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Tuesday, 19 November, 2002, 09:45 GMT
Washington warms to Nato
Colin Powell (right), Russian Foreign Minister Igor Ivanov (left), and Nato Secretary General Lord Robertson
The US has supported Nato enlargement

The United States has shaken off qualms about Nato enlargement and reform and is backing both at the alliance's summit in Prague.
President George W Bush became a champion of "robust" Nato enlargement. And few in Washington questioned his position.

It was a far cry from the divisions in Washington a few years ago about whether enlargement was in itself a good idea.

Lord Robertson
Lord Robertson is an advocate of Nato reform
The arguments against it were that it would redivide and destabilise Europe and undercut the reformers in Russia.

There have been suggestions that some senior Pentagon officials were unhappy about whether some of the likely new members are really ready for Nato membership. But in the end the administration supported the full list of seven countries.

A 'relevant' Nato

There are several reasons for the change of heart in Washington.

One is the way the first round of post-Cold War enlargement developed.

Poland, the Czech Republic and Hungary have proved enthusiastic Nato members and have seemed particularly anxious to please the United States.

Washington is also much more positive about the role of an enlarged Nato in creating a Europe that is "whole, free and at peace", as the mantra goes.

George Bush and Vladimir Putin
Russia's relationship with Nato has improved since 11 September
But perhaps the most significant change concerns the impact on relations with Moscow.

Russia has essentially embraced the notion of enlargement, as it has itself been embraced in a new and closer relationship with the Alliance.

It is a phenomenon that has been accelerated under President Vladimir Putin in the aftermath of the attacks against the United States on 11 September 2001.

But the Prague summit is being dubbed a "transformation" rather than an "enlargement" summit.

Driven by the United States, Nato is looking to reform itself to deal with new threats, like terrorism and weapons of mass destruction.

The quest is to keep Nato "relevant".

This could in the end prove more significant than the acceptance of seven new former Soviet bloc members.

Increasing capabilities

The changes are likely to include a more streamlined command structure and the endorsement of a US idea for a rapid response force that could deploy quickly beyond Europe's borders.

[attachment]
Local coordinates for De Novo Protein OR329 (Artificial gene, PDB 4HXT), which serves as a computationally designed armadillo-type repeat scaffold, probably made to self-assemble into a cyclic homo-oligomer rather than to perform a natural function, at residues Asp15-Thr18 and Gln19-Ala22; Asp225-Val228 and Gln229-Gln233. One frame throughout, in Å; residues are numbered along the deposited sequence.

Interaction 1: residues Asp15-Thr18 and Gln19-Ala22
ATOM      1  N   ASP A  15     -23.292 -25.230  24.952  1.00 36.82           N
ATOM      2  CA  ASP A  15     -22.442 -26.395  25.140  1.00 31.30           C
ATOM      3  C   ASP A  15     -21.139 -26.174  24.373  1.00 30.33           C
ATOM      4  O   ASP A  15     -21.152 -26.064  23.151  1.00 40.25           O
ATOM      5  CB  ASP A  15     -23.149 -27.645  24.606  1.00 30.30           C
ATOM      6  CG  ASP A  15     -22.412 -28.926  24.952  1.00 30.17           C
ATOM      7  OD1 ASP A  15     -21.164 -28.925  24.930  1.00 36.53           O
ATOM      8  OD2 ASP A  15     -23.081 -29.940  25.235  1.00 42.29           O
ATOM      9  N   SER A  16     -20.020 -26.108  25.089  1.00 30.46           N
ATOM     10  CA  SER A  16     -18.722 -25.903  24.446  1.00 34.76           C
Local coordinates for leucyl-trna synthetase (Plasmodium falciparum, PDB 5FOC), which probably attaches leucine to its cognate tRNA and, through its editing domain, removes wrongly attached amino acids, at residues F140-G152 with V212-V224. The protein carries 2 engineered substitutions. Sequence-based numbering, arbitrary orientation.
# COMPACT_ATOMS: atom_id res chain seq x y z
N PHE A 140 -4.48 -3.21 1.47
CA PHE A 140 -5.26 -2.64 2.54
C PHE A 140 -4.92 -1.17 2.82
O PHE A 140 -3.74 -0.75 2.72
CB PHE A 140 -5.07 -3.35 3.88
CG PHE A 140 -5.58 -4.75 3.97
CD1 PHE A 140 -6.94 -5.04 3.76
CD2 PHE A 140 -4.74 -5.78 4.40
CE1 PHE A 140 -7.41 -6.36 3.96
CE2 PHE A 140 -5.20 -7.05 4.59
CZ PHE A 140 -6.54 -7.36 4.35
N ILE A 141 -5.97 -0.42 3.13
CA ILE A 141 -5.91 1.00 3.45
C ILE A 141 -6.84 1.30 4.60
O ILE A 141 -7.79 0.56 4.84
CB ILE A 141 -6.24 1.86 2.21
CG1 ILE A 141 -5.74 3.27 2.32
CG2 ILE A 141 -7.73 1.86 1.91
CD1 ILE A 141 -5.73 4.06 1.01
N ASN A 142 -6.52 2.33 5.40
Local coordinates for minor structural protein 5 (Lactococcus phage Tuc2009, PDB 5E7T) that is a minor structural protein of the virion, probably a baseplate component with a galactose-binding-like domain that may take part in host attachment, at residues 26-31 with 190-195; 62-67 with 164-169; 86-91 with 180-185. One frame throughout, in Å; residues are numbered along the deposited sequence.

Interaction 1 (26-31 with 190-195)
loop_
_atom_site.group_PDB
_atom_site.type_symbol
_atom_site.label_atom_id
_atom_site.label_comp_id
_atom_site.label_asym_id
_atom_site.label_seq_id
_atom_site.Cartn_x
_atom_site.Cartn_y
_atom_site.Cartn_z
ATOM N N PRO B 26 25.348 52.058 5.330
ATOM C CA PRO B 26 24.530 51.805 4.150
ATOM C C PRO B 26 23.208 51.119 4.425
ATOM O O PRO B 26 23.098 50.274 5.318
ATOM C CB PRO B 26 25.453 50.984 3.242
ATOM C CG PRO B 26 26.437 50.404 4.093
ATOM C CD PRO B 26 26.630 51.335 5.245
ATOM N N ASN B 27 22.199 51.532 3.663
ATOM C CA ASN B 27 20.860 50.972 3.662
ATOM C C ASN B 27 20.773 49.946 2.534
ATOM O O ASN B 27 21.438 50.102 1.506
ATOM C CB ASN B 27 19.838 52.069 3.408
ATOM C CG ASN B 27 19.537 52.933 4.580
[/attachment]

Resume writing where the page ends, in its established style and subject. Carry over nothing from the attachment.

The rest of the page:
British troops on Nato peacekeeping duties in Macedonia
The US wants Nato to be able to deal with new types of threat
The Pentagon would like to see its European partners focus on boosting key areas, like secure communications, defences against weapons of mass destruction and deployment capability.

One initiative the Pentagon would like to see emerge develop is for its European allies to work together to lease expensive cargo and tanker aircraft to give their forces greater range and flexibility.

The Nato Secretary-General, Lord Robertson, is an enthusiastic advocate of these changes.

Most Nato allies also acknowledge the need for reform. Whether they all want to go as far or as fast as Washington is another matter.

Iraq test

As for Iraq, that is bound to be discussed.

The US National Security Adviser, Condoleezza Rice, has said she expects a statement on Iraq from Nato.

The unfolding of the Iraq crisis has worked out quite conveniently for the alliance.

Unless there is a serious showdown in Baghdad this week, Nato members can unite around the new UN Security Council resolution without having to take any decisions on military action.

But Dr Rice said she expects that the Americans will hear from their Nato partners what they are willing and able to do about Iraq.

Expanding Nato

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16 Oct 02 | Politics
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